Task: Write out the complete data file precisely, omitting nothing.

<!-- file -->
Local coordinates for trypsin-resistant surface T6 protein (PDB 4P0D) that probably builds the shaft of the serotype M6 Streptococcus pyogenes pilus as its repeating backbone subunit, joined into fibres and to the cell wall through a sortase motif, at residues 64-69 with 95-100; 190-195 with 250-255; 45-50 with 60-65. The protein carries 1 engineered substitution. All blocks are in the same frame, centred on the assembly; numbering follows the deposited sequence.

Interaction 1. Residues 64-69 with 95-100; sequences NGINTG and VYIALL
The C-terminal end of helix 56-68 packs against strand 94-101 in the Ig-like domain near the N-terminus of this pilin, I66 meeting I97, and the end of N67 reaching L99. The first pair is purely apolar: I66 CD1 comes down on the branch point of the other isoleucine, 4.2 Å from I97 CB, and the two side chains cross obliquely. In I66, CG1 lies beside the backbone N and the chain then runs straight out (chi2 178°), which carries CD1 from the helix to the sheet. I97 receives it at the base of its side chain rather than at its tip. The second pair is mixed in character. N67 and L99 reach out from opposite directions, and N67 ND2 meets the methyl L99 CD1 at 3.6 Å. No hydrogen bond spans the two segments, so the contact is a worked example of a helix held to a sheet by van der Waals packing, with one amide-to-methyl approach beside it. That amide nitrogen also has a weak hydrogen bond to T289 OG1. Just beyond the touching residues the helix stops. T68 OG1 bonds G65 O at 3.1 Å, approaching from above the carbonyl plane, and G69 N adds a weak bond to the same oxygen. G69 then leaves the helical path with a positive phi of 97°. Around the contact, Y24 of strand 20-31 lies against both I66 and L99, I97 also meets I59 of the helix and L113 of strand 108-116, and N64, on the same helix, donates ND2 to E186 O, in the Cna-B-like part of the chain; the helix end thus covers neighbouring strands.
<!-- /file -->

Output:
Local coordinates for trypsin-resistant surface T6 protein (PDB 4P0D) that probably builds the shaft of the serotype M6 Streptococcus pyogenes pilus as its repeating backbone subunit, joined into fibres and to the cell wall through a sortase motif, at residues 64-69 with 95-100; 190-195 with 250-255; 45-50 with 60-65. The protein carries 1 engineered substitution. All blocks are in the same frame, centred on the assembly; numbering follows the deposited sequence.

Interaction 1. Residues 64-69 with 95-100; sequences NGINTG and VYIALL
The C-terminal end of helix 56-68 packs against strand 94-101 in the Ig-like domain near the N-terminus of this pilin, I66 meeting I97, and the end of N67 reaching L99. The first pair is purely apolar: I66 CD1 comes down on the branch point of the other isoleucine, 4.2 Å from I97 CB, and the two side chains cross obliquely. In I66, CG1 lies beside the backbone N and the chain then runs straight out (chi2 178°), which carries CD1 from the helix to the sheet. I97 receives it at the base of its side chain rather than at its tip. The second pair is mixed in character. N67 and L99 reach out from opposite directions, and N67 ND2 meets the methyl L99 CD1 at 3.6 Å. No hydrogen bond spans the two segments, so the contact is a worked example of a helix held to a sheet by van der Waals packing, with one amide-to-methyl approach beside it. That amide nitrogen also has a weak hydrogen bond to T289 OG1. Just beyond the touching residues the helix stops. T68 OG1 bonds G65 O at 3.1 Å, approaching from above the carbonyl plane, and G69 N adds a weak bond to the same oxygen. G69 then leaves the helical path with a positive phi of 97°. Around the contact, Y24 of strand 20-31 lies against both I66 and L99, I97 also meets I59 of the helix and L113 of strand 108-116, and N64, on the same helix, donates ND2 to E186 O, in the Cna-B-like part of the chain; the helix end thus covers neighbouring strands.